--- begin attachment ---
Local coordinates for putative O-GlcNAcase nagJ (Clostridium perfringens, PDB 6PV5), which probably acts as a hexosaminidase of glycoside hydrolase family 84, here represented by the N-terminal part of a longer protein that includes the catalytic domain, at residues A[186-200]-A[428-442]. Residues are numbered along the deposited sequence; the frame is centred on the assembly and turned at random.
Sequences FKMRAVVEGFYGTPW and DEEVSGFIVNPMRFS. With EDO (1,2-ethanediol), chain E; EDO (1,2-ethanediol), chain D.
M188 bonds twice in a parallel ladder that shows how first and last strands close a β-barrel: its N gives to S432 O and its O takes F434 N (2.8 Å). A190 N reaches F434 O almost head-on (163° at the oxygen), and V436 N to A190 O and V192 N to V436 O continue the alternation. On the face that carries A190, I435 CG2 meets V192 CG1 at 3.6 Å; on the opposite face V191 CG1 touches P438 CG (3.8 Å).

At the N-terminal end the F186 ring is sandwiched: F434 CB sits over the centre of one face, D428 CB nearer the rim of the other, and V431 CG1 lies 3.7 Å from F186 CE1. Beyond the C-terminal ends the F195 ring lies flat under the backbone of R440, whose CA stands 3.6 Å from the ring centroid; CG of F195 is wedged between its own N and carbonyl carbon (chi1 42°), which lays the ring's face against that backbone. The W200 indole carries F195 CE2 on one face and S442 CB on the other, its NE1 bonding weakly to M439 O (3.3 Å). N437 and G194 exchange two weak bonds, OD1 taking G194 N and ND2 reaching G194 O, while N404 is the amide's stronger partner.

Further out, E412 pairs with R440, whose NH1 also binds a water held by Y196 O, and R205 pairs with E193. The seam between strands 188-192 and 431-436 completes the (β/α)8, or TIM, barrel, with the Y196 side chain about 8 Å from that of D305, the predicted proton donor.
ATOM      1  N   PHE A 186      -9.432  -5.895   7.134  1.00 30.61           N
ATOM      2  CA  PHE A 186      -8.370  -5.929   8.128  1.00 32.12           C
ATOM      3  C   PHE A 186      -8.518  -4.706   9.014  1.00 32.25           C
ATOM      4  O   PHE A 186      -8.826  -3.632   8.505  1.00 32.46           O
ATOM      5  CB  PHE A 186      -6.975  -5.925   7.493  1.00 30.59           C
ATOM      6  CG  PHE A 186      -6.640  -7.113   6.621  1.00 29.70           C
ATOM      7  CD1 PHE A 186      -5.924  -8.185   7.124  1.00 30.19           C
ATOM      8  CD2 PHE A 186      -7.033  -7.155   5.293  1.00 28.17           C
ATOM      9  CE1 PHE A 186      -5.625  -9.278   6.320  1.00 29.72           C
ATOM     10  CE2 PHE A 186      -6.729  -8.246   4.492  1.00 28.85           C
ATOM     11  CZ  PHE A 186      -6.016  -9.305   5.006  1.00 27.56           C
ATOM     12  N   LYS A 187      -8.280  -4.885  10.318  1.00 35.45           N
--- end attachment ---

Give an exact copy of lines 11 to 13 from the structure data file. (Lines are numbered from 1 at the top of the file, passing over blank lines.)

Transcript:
ATOM      6  CG  PHE A 186      -6.640  -7.113   6.621  1.00 29.70           C
ATOM      7  CD1 PHE A 186      -5.924  -8.185   7.124  1.00 30.19           C
ATOM      8  CD2 PHE A 186      -7.033  -7.155   5.293  1.00 28.17           C